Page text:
This one who’s blind, she’s the one that can see

Ectoplasm (from the Greek ektos, meaning “outside”, and plasma, meaning “something formed or molded”) is a term used in spiritualism to denote a substance or spiritual energy “exteriorized” by physical mediums. It was coined in 1894 by psychical researcher Charles Richet. Although the term is widespread in popular culture, the physical existence of ectoplasm is not accepted by science and many purported examples were exposed as hoaxes fashioned from cheesecloth, gauze or other natural substances.

Wikipedia

 

Wetplate by Julie Loen

 

For a long time I have been fascinated and amused by  photographs of Ectoplasm.

People really believed in this idea, and the photos were supposed to document this phenomenon.

I couldn’t stop thinking about how much fun it would be trying to create an Ectoplasm scene.

 

A medium producing ectoplasm manifestation, taken by Albert Freiherr von Schrenck-Notzing a German physician, psychiatrist and notable psychical researcher.

 

The camera

For this scene, I had to build a camera.

I made it from of paper, old pieces of metal, and wood.

 Spirit photography is a type of photography whose primary attempt is to capture images of ghosts and other spiritual entities, especially in ghost hunting and has a strong history dating back to the late 19th century.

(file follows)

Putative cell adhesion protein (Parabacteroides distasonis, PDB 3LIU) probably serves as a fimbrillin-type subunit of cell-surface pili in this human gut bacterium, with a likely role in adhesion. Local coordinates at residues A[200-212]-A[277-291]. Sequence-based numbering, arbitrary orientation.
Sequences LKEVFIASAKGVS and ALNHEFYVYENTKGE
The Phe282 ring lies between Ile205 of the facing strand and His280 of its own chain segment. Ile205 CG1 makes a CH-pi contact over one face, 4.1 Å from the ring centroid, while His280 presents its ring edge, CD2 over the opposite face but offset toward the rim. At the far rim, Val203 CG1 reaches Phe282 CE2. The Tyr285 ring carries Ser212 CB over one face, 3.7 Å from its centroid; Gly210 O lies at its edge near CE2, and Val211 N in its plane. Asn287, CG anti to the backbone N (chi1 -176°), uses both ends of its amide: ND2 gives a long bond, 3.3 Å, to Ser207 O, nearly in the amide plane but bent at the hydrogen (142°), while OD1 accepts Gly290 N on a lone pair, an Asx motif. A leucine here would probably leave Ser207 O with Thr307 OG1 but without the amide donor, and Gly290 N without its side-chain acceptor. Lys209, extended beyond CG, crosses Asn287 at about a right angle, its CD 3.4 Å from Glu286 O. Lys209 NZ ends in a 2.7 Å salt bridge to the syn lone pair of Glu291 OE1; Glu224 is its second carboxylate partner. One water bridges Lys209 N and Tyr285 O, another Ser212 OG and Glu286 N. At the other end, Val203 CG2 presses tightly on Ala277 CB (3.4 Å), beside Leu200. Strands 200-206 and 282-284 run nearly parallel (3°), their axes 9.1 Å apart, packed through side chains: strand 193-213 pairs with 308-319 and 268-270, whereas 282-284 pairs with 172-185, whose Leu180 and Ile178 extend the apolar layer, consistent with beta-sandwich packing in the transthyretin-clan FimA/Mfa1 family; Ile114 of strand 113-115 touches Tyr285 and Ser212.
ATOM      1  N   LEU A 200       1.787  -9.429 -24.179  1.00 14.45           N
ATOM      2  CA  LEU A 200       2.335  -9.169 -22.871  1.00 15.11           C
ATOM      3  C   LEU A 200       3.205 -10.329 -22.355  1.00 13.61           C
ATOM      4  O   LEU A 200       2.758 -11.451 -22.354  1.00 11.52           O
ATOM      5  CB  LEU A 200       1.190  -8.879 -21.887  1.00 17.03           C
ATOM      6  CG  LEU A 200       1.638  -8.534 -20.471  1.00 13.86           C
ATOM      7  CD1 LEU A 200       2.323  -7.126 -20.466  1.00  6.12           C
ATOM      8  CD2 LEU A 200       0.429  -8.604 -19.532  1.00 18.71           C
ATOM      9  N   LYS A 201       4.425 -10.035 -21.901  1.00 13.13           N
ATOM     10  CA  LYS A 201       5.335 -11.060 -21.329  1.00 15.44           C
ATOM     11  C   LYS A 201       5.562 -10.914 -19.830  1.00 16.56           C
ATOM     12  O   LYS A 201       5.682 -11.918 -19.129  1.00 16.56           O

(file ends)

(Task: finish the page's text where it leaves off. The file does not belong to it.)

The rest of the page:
Wikipedia

 

Ectoplasm – Me by Julie Loen

The Medium

I experimented with many different looks for the mouse, and a lot of techniques and shapes for the ectoplasm, before I decided to go for a more expressive look.

 

Don’t Look Now

Both the Ectoplasm scene and the Spirit Trumpet- scene are somewhat inspired by my favorite film, Nicolas Roeg’s Don’t Look Now (1973). The psychic, blind woman who gets into a weird and scary kind of extasy when she is doing a seance, is a character that was in the back of my head when creating the medium for this ectoplasm scene.

 

Hilary Mason as the medium Heather.

Wetplates by Julie Loen

Reference-images for the photographer and his camera.

At the tailor

An old scarf becomes an excellent tweed suit for the photographer.

Sculpting the stove.

This was the first time I sculpted a larger piece of furniture. I got the advice to use Supersculpey instead of Fimo (Thank you, Kitsune!),  and there was so much more I could do now.

I painted it in acrylic and metallic paint.

The fern